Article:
Coarse Tooth Slitting Saw blades: They are scanty slitting saws with less tooth count than the standard tooth blade. Famous for their simple and basic cutting, they are mostly applicable for large scale cutting with no attention to finish. The coarse tooth slitting saw blades have more prominent flutes compared to the standard tooth rendition. These flutes enable the blade to remove more chip. The coarse tooth saws are usually cheaper than the standard tooth saw blades mainly because of the lesser tooth count.
In the end, the slitting saw blade with more tooth count would cut cleaner than that with a lesser tooth count.
Figure: Slitting Saw Blade Teeth
3.Type of Blade Material
Slitting saw blades often come in different material composition types, and there is a good reason for these varieties. Frequently, users have to cut various metals with different properties, strengths, and compositions. Due to this, users consider many factors before choosing the best slitting saw blade for their application. They consider things like cost, blade life, blade strength, etc. Hitherto, manufacturers have succeeded in having just two variations for the slitting saw blade material, namely;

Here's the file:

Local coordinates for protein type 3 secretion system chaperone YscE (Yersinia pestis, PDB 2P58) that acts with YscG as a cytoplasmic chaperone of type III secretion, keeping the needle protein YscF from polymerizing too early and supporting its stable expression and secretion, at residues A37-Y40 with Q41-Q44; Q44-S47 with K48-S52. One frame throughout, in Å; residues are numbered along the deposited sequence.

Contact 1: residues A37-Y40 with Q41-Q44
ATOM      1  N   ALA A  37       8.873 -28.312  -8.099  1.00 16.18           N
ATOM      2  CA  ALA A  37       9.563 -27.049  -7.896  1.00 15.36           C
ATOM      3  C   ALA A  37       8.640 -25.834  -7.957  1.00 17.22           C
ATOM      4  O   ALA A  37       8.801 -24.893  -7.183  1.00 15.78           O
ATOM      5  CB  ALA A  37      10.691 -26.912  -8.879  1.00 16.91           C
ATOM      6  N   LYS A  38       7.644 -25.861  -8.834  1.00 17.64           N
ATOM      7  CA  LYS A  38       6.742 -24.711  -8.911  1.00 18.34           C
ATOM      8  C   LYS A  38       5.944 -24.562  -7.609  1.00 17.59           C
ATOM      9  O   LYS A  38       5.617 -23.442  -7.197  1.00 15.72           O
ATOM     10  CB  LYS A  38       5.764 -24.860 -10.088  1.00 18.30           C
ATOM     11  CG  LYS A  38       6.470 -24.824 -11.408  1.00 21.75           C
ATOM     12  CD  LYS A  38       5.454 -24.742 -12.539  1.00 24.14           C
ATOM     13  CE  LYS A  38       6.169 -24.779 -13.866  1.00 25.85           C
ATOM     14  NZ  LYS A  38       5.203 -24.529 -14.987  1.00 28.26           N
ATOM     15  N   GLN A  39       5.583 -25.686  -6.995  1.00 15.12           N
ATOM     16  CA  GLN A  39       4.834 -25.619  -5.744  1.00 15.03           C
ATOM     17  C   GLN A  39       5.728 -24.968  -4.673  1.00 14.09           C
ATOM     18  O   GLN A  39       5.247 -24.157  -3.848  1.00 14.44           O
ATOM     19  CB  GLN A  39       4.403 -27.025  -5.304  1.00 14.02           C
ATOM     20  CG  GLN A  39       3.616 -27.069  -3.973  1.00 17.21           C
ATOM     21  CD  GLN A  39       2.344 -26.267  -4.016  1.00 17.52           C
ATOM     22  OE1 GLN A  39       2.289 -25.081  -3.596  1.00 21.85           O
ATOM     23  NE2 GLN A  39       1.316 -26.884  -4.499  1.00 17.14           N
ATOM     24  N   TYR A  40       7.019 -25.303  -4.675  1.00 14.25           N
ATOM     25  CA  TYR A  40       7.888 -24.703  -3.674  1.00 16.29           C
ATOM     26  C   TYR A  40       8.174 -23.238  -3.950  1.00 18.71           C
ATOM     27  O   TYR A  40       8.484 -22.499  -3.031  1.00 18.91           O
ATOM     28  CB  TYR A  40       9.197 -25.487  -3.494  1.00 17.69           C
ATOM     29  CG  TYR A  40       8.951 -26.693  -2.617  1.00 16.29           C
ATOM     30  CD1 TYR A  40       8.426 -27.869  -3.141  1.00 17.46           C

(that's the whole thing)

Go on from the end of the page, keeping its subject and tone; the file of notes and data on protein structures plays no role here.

1.Carbide-Tipped Saw Blade
Making blade tips with tungsten carbide is not a new practice for manufacturers. They are popular in use for most cutting tools. Tungsten carbide comprises of metal joined with carbon with a Mohs Scale rating of about 8 and 9. With a carbide-tipped saw blade, manufacturers often tend to make the body structure compose of steel. They mostly braze carbide tips on to the steel body to make the carbide-tipped slitting saw blade. A decent carbide tip can last up to ten times longer than the HSS slitting saw blade
Most slitting saw blades aren’t made entirely of carbide purely because it is a more economical perspective. For this reason, manufacturers stick with using steel as the body because of its superior strength and durability.
Figure: Carbide-tipped Sawblade
2.HSS cutting blades
High-Speed Steel (HSS) means treated steel. During the treatment process, the steel improves its strength, toughness, and durability. Quality HSS slitting saw blade can cut metal cylinders, auxiliary and strong metallic sections.
The HSS slitting saws blade consists of tungsten and molybdenum. After heat treatment of the steel, the tungsten and molybdenum help to improve hardness and sufficient durability. A specific level of tungsten in the blade is necessary for the right amount to create wear-resistant carbides. The tungsten also helps improve the mechanical endurance of the HSS slitting saws blade.